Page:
This article locates the beginnings of a synthetic biology network and thereby probes the formation of a potential disciplinary community. We consider the ways that ideas of community are mobilized, both by scientists and policy-makers in building an agenda for new forms of knowledge work, and by social scientists as an analytical device to understand new formations for knowledge production. As participants in, and analysts of, a network in synthetic biology, we describe our current understanding of synthetic biology by telling four tales of community making. The first tale tells of the mobilization of synthetic biology within a European context. The second tale describes the approach to synthetic biology community formation in the UK. The third narrates the creation of an institutionally based, funded ‘network in synthetic biology’. The final tale de-localizes community-making efforts by focussing on ‘devices’ that make communities. In tying together these tales, our analysis suggests that the potential community can be understood in terms of ‘movements’—the (re)orientation and enrolment of people, stories, disciplines and policies; and of ‘stickiness’—the objects and glues that begin to bind together the various constitutive elements of community.
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1 All the quotations in this section are from the unpaged workshop report (BBSRC, 2007).
2 Sand-pits are a kind of ‘close encounter’ and brainstorming approach—the rationale being that if you put people in close proximity to each other, and structure their activity over an intense period of time, you will generate a collective vision and/or agenda and/or project.
3 Perhaps this is a key difference between synthetic biology and other communities: the fact that the social sciences are posited as not only a legitimate but also a constitutive element of the community. This ‘upstream’ involvement of social scientists is commonly explained by the need to avoid controversies such as those around genetically modified organisms. Hence, it seems to us that, like other emerging communities, the synthetic biology community mobilizes hopes, expectations and promises, but unlike other communities, it has to a certain degree internalized a prominent fear and is thus institutionalizing and policing the involvement of social science in a rather novel way.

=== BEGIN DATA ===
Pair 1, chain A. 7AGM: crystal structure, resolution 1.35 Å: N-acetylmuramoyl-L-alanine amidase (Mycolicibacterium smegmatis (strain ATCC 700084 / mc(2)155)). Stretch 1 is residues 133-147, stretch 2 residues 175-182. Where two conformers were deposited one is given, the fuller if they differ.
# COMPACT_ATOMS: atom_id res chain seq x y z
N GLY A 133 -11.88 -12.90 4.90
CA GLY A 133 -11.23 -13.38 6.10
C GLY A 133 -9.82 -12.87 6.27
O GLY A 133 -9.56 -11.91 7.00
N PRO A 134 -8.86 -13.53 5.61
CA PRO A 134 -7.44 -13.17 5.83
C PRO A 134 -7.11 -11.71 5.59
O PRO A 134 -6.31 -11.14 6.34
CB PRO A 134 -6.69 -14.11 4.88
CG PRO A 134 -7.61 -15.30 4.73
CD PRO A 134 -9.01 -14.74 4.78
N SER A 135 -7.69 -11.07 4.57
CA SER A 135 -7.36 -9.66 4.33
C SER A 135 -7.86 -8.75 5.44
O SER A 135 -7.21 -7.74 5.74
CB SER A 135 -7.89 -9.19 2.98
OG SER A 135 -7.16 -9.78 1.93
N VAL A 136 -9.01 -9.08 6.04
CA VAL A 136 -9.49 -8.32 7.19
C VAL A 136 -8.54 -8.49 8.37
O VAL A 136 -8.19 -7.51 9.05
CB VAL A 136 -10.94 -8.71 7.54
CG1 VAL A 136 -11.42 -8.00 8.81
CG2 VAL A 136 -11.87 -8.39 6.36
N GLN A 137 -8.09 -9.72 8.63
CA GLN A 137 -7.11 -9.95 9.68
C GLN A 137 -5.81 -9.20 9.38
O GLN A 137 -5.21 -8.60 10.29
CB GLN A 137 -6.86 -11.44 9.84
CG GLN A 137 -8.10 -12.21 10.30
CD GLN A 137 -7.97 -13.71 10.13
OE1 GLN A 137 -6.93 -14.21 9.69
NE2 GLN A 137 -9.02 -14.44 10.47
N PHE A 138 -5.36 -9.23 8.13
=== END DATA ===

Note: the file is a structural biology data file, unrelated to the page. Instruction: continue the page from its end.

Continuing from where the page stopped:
4 Also worthy of being mentioned is the first synbiosafe conference, an e-conference which lasted about a month and focused on the ethical, safety, public, etc. issues arising with synthetic biology.
5 Felt (1993: 375) lists six ingredients allowing the construction of a scientific success story: ‘political and economic interest; the flair of “little” science; the presence of hero scientists; the possibility of staging an international race; the absence of obvious risk; and, finally, the story's role as a counterbalance to political dissatisfaction’.
6 Some authors have argued that ‘metaphors begin to emerge, it seems, quite specifically in order to provide suitable analogies for the representation of the inner workings of synthetic biology’ (Balmer and Herreman, 2009: 221) and that there is a shift from literary metaphors (i.e. ‘the book of life’) to computational metaphors (2009: 231).
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We would like to thank participants in one of the BBSRC-funded Network in Synthetic Biology events for their cooperation, in particular our interview respondents R1, R2 and R3. Thanks also to Dave Phillips for his comments on an earlier draft and to three anonymous referees.
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Molyneux-Hodgson, S., Meyer, M. Tales of Emergence—Synthetic Biology as a Scientific Community in the Making. BioSocieties 4, 129–145 (2009). https://doi.org/10.1017/S1745855209990019
- Community-making Devices
- Scientific Communities
- Synthetic Biology